The U.S. dollar escaped from the nine-month low it touched last Friday. However the greenback is still unstable due to signs that central banks in Europe being away from accommodative monetary stimulus which provided support to the British pound and euro.
On the previous week, the U.S. currency suffered a series of declines as non-dovish remarks from central bank bankers have heightened forecasts that the Bank of Canada, European Central Bank (ECB), and Bank of England would later on move to tighten monetary policy.
The index that tracks the value of the greenback relative to its major opposing currencies, the U.S. dollar index, advanced more than 0.1 percent at 95.729. Last Friday, the index was lower at 95.470. Looking on the greenbacks performance, the dollar outperforms the Japanese yen at 112.435 yen following its short drop to 11.900 earlier ahead of jumping back immediately.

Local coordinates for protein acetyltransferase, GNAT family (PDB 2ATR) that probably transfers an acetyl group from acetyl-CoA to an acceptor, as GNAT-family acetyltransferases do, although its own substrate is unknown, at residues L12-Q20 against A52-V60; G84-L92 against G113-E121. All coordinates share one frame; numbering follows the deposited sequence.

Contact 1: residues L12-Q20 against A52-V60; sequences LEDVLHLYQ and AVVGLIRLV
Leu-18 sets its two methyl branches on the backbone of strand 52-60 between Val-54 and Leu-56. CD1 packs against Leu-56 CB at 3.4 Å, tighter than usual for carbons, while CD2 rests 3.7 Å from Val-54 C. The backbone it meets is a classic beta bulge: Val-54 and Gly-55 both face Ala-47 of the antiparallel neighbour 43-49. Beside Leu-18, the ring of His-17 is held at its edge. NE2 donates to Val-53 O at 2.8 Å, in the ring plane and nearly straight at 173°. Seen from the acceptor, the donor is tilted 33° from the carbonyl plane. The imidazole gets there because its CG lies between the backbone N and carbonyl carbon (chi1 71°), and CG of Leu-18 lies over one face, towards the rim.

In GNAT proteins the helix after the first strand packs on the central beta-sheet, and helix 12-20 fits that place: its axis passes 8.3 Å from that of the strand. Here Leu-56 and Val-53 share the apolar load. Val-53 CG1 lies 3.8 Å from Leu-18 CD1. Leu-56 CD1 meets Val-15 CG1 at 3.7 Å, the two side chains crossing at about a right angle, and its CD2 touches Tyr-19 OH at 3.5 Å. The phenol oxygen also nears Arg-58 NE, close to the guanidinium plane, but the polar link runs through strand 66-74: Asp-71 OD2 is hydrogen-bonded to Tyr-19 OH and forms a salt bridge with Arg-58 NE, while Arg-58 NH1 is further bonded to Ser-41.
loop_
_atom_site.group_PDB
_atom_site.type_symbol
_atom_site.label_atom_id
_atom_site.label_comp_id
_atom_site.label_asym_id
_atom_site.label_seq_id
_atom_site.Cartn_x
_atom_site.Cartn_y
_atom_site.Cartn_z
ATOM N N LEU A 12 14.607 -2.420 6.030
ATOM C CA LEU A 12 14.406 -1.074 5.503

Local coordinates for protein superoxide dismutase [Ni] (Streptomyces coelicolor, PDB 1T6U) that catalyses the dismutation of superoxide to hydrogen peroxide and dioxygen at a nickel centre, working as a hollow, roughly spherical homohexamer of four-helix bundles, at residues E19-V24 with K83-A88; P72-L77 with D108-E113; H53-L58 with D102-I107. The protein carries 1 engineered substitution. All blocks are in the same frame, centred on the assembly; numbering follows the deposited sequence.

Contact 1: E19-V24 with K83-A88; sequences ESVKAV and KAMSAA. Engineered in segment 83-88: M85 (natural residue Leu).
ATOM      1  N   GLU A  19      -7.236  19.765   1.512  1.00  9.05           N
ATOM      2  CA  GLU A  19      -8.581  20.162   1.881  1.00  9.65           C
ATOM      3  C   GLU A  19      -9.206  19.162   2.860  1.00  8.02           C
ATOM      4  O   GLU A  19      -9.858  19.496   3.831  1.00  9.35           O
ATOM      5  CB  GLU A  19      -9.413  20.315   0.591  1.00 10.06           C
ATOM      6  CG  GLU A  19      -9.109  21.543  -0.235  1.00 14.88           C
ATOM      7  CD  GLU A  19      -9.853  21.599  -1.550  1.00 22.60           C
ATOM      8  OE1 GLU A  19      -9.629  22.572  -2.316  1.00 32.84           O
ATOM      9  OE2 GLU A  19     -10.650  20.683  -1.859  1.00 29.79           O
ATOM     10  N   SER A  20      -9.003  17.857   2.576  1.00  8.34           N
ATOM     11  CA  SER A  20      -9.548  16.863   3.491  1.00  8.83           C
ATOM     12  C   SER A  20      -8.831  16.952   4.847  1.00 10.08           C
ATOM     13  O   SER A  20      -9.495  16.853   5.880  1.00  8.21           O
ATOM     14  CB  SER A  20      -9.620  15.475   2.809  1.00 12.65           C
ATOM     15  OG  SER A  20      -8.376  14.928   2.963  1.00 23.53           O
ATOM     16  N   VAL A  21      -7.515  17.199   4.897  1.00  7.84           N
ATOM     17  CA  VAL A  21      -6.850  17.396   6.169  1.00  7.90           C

The movement of the yen was perceived as an automatic reaction to the Liberal Democratic Party of Japanese Prime Minister Shinzo Abe’s suffering a downfall in an election in Tokyo. This indicated a possible turmoil before the premier. Daiwa Securities’ senior currency strategist Yukio Ishizuki said the election in Tokyo would not strongly influence the market as there are no opposing parties in Japan that can quickly substitute the LDP.
Meanwhile in other currencies, sterling fell by 0.2 percent at $1.3003 after its advance last Friday to $1.3030. The euro was also lower by 0.1 percent to $1.1413 after reaching its 14-month high of $1.1445 on the previous trade. The Canadian dollar was also down by 0.15 percent to trade at C$1.2985 a dollar.